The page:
In January the government set out vital reforms to post-16 education and training in the Skills for Jobs White Paper, which will ensure everyone no matter where they live can gain the skills they need to progress and secure a great career at any stage of their life.  

Skills Bootcamps offer flexible training of up to 16 weeks, so adults have the opportunity upskill or retrain in sector-specific skills including technical and digital training and fast-track to an interview with a local employer. They are already running in 6 regions of England. This expansion will extended them to all 9 regions of England.

The measures announced today builds on the work already underway to transform further and technical education, including the roll out of new T Levels, working with employers to create more high-quality apprenticeship opportunities, establishing a system of Higher Technical Education and a network of Institutes of Technology, backed by up to £290 million. 

The National Skills Fund consultation is seeking views from adults, employers and education providers. The Consultation runs for 10 weeks, closing on 17th September. 

The Funding and Accountability consultation will run for twelve weeks from the 15th of July closing on 7th October.  

Through the Skills Accelerator programme the government is putting local employers at the centre of skills provision.  The programme will build stronger partnerships between employers and their local Further Education colleges and other local training providers, ensuring that technical education and training meets local needs in sectors including construction, digital, clean energy and manufacturing. Today we have announced 18 new pilot areas who will be eligible for funding through the £65 million Strategic Development Fund to enable and enhance strategic partnerships between employers and post-16 providers. Eight of these areas will also lead work to develop Local Skills Improvement Plans, which will ensure that technical education and training is well-aligned to what employers need.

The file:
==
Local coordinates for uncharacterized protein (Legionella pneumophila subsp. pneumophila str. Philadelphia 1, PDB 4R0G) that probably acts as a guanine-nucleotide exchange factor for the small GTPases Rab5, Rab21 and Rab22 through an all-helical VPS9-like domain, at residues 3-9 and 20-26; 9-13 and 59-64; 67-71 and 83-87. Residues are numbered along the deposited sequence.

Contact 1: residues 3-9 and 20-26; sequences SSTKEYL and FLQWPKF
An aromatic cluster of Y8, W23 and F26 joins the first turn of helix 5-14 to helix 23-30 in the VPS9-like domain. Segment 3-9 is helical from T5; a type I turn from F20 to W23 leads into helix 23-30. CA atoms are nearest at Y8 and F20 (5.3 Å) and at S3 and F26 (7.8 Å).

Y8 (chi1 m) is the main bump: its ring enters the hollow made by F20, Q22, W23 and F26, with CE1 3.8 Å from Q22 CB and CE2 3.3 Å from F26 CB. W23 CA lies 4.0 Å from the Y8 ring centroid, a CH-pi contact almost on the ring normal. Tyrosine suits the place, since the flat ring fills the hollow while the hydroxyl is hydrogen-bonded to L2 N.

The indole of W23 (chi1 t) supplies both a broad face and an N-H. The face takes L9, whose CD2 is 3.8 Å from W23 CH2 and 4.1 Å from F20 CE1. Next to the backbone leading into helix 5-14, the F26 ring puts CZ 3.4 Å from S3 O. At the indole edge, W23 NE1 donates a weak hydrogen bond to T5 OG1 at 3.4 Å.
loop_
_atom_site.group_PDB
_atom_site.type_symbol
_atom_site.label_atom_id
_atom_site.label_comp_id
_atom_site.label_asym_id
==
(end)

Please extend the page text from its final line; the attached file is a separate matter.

Government to publish Levelling Up White Paper 

4th May 2021: The Government will publish a landmark Levelling Up White Paper later this year, articulating how bold new policy interventions will improve opportunity and boost livelihoods across the country as we recover from the pandemic.

Despite the challenges of Covid-19, levelling up and ensuring that the whole UK can benefit from the same access to opportunities remains core to the Government’s vision.

The White Paper – which will be led by the Prime Minister – will focus on challenges including improving living standards, growing the private sector and increasing and spreading opportunity.

It accompanies work being undertaken to repair the damage done by Covid to public services, with backlogs in hospitals and courts prioritised alongside school catch ups and jobs.

A new No10 – Cabinet Office Unit will be set up to drive through work on the White Paper and the Prime Minister has also appointed Neil O’Brien, MP for Harborough, as his Levelling Up Adviser.

Neil O’Brien, MP for Harborough, Levelling Up Adviser, said:

“Levelling up has been a real passion of mine for many years, and I’m incredibly excited by the Prime Minister’s agenda.

“After such a challenging year, there has never been a better time to unite and level up the country. It’s absolutely crucial that we bring opportunity to every single part of the UK by making sure our spending, tax, investment and regeneration priorities bring about meaningful change.”